Article first appeared in Big Write Hook Magazine: Round 2
Heart. Every successful fighter must have it. Not the pumping organ of all human kind. The intangible metaphor; heart as the mythical adjective for the invisible and yet essential quality all fighters are assumed to possess.
Other terms are coined to define this unquantifiable; courage, guts, balls. Words you will read and hear in the tumult of a boxing match and in the aftermath, when the cups and broken dreams are swept away in search of the reasons and excuses for success and defeat.
Beneath the spotlight of a more dispassionate scrutiny, away from the heat of the moment, from the promoters hyperbole, ‘heart’ proves a more elusive quarry.
What is it? How can it be proven, can it be measured, developed, lost or restored?
Convention dictates that true greatness demands a fighter must summon, more than once, this inner force, delve deep within. If his career does not require it, if his own brilliance or favourable match making doesn’t expose him to the requisite crisis, does not insist on the demonstration of its presence, then the fighter’s reputation is forever qualified by the absence of its use.
However luminous the career, irrespective of a fighter’s dominance, the question of whether he has heart always remains. The ‘heart’ question never stops beating. “Yeh, but has he had a gut check? Has he dealt with adversity? When has he had to dig deep and show heart?” It is why the untouchable Roy Jones Jnr. was maligned even at his zenith, it was all too easy for him, and it is an asterisks which haunts his natural successor, Floyd Mayweather, too. Without a display of heart, of grit and gumption in the eye of a storm, fighters like Jones and Mayweather can fail to reach us, the fans, on a sensory or emotional level.
Perhaps this disconnection reveals more of the observers’ weakness and vulnerability than ever it can of the subject, on those on whom we impose the demand. Every fighter who steps between the ropes, from the gladiators of the past to artisans of the modern day, by definition are daring to venture to places we fear to tread whether they are ever required to rally from a knockdown, a cut or a standing count or not. Faced with physical confrontation, with the threat of harm prizefighters walk toward, many of us, as nature decrees, will take flight or freeze and a few will choose to fight. These few march toward the danger, volunteering themselves to the risk when most feel compelled only by survival. Escape. Self-preservation.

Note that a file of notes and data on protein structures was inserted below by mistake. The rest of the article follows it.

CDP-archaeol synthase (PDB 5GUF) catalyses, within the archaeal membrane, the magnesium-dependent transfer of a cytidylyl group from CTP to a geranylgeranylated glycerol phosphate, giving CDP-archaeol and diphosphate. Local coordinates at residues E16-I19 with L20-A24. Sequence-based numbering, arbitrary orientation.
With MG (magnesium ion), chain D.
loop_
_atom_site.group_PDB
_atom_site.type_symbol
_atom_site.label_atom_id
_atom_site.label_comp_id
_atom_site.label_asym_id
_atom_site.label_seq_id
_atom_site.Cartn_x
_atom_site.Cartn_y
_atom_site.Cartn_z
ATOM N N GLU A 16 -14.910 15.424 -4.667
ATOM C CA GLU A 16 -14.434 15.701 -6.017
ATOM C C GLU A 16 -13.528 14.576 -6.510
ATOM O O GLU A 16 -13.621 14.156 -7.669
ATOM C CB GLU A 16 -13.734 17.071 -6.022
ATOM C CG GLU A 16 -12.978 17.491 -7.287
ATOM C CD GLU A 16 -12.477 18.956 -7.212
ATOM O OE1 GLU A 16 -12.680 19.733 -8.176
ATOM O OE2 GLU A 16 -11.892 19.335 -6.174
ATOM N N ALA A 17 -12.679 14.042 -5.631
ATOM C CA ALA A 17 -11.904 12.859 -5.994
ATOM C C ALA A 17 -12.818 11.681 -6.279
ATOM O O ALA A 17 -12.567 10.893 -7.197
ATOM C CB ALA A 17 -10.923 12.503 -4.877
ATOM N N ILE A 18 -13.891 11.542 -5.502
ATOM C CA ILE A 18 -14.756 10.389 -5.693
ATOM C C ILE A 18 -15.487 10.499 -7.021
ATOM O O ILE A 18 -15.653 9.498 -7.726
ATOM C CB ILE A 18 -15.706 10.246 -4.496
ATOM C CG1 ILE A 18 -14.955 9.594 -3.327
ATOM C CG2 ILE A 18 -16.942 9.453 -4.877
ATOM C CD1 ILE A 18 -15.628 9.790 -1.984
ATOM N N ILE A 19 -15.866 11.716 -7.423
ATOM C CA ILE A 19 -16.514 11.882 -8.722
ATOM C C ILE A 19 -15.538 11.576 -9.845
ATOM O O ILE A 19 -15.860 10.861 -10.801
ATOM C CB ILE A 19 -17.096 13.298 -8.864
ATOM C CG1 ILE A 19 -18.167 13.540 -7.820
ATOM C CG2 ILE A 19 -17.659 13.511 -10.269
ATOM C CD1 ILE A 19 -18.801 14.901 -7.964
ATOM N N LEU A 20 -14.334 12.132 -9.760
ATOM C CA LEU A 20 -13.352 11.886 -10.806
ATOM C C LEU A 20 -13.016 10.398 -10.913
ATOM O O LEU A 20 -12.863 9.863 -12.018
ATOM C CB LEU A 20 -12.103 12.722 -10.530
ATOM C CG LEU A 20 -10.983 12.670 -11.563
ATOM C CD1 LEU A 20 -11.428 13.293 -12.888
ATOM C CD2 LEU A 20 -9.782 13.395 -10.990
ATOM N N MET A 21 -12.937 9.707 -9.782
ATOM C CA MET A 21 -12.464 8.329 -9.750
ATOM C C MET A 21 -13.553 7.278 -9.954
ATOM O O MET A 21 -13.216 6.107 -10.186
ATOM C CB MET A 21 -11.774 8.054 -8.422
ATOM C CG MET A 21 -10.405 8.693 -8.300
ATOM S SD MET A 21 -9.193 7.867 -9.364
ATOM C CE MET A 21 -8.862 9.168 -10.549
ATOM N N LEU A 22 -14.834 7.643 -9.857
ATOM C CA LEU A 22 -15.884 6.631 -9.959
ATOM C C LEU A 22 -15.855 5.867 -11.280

Boxers claim our interest through this willingness to fight. To endure. Most of us have kicked or thrown a ball or run a race but few have donned the gloves or even had a fist fight in the playground. Boxing is an absolute, both in its individualism and the simplicity of its premise. A solitary metric of one man being better than his opponent. Stripped to the waist, beneath the glare of the lights, offering himself and what he has, what he is, to an unknown congregation. There are few escapes from the jury of triumph and loss. Boxing offers none of the hiding places afforded by team sports and the pain and suffering of victory can look remarkably similar to that of defeat. And a contest is often an individual and unique moment in time. Few rematches. No seasons. No leagues. Knockout sport. By name and nature.
And it is in the avatar of that which we wish to be that these fighters exist in our minds. And why they are afforded such reverence. In their willingness to fight, to risk, to dare and to sacrifice, our hearts are captured in their display of their own. It is why we loathed Chris Eubank until he leapt two weight classes to fight the thunderous Carl Thompson and lost, why we adored the sight of Nigel Benn climbing back up the stairs to walk down Gerald McLellan when bludgeoned down and out of the ring by the fearsome American and why Sir Henry, his face a veil of blood, was Our ‘Enry. Despite the odds, despite themselves. When they acted on heart, with heart.
To go forward when all is seemingly lost, to persevere in the face of immeasurable danger, to resist the clamour of the body to stop, to continue in the most brutal of all sporting operas, that is where the heart of boxing is, where greatness is revealed and the associated awe we feel is found.
It is why no fighter’s career is entirely complete until they’ve shown it, it is why Arturo Gatti is beloved in a way the technically superior Floyd Mayweather can never be.
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